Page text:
Not all Heroes wear masks. Some make them.

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Facing a pandemic bearing down on Michigan and the rest of the country, Nicole Sorge had to do something to help her community in its time of dire need.

The company veteran found that opportunity on social media when she saw the local hospital by her Bay City home was seeking homemade COVID-19 masks for health officials.

Sorge dusted off her sewing machine, which was last used to put a patch on her son’s Little League uniform a little over a year ago. Her mind jumped immediately into work mode as she sat at the kitchen table, which has become her makeshift office.

“Making masks has been my hobby on weekends for the last month,” said Sorge, who has put the company’s CE Way lean principles to work for continuous improvement. “I wanted to help my community and at that moment, it was the only way I knew how.”

The first mask took about an hour and a half, and she conquered the latest one in about 10 minutes. So far, she has made well over 100 masks.

“I figured out some ways to reduce time,” said Sorge, a Business Support Consultant for Operations Performance. “My lean background definitely helped me make some improvements to the standard with every batch of masks I made.”

That included adding interfacing inside the mask to act as an added layer of protection in order to sew the side of the mask shut.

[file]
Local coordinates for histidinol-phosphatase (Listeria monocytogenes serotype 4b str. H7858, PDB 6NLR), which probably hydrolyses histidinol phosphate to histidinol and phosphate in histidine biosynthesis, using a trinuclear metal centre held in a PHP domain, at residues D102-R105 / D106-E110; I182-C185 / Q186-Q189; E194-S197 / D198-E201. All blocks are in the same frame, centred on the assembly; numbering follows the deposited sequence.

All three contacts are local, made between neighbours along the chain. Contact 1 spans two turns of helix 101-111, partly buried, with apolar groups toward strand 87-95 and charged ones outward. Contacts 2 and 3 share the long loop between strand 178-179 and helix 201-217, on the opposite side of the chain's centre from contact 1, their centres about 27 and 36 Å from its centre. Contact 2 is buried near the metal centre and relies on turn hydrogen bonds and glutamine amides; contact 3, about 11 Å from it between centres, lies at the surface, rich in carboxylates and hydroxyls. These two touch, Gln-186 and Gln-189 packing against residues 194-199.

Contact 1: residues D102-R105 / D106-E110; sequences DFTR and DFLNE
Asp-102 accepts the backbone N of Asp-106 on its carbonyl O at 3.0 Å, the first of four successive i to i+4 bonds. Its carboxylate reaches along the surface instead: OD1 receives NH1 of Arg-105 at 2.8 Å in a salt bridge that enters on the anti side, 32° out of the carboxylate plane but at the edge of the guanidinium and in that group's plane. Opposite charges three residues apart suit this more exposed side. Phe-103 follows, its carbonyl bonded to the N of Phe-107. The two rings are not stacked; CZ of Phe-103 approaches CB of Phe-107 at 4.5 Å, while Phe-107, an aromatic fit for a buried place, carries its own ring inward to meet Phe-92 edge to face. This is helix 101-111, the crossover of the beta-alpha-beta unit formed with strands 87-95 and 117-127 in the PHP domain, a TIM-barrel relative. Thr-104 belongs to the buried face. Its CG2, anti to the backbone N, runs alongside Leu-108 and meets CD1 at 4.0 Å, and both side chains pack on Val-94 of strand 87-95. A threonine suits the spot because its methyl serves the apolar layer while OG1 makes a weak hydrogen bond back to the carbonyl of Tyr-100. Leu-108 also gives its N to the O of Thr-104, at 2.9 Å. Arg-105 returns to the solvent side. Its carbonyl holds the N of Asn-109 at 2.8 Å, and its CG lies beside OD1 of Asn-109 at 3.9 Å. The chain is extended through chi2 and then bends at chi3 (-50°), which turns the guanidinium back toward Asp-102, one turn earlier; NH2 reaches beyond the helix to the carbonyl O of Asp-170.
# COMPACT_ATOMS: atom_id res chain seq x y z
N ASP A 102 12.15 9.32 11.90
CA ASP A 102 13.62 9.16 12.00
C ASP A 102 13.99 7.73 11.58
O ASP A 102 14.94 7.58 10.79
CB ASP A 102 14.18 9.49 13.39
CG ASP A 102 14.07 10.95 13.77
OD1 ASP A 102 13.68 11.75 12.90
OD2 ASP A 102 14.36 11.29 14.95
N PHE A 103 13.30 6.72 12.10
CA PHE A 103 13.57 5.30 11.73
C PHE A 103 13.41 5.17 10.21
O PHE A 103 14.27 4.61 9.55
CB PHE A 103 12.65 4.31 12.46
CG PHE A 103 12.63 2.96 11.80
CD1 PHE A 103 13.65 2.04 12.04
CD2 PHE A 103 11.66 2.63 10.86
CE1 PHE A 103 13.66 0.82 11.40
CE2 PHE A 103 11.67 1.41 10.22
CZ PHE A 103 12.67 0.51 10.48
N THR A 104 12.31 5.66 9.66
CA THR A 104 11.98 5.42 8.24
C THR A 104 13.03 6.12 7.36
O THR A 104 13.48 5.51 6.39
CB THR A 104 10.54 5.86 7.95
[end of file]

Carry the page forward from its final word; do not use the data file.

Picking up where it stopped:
Sorge said she was also able to cut down on the time it took to make the masks by organizing her workspace and precutting her fabric.

“I created an assembly line versus just doing one task at a time,” she said. “As I did more, the more I got comfortable with the pattern and the steps in the process as well, which helped speed up time.”

The mask hobby has blossomed – with Sorge helping family and friends by working her mask magic. She even answered the call of her children’s pediatrician office – making a handful of masks for office personnel.

“I made some camouflage ones and told them to tell the children that the virus couldn’t find them.”

Sorge hopes the pandemic will be over soon but will sit at her kitchen table working away on her sewing machine for as long as it takes.

“As long as there is a need for masks,” she said. “I will continue to make them. I feel fortunate to be able to give back to my community.”

 

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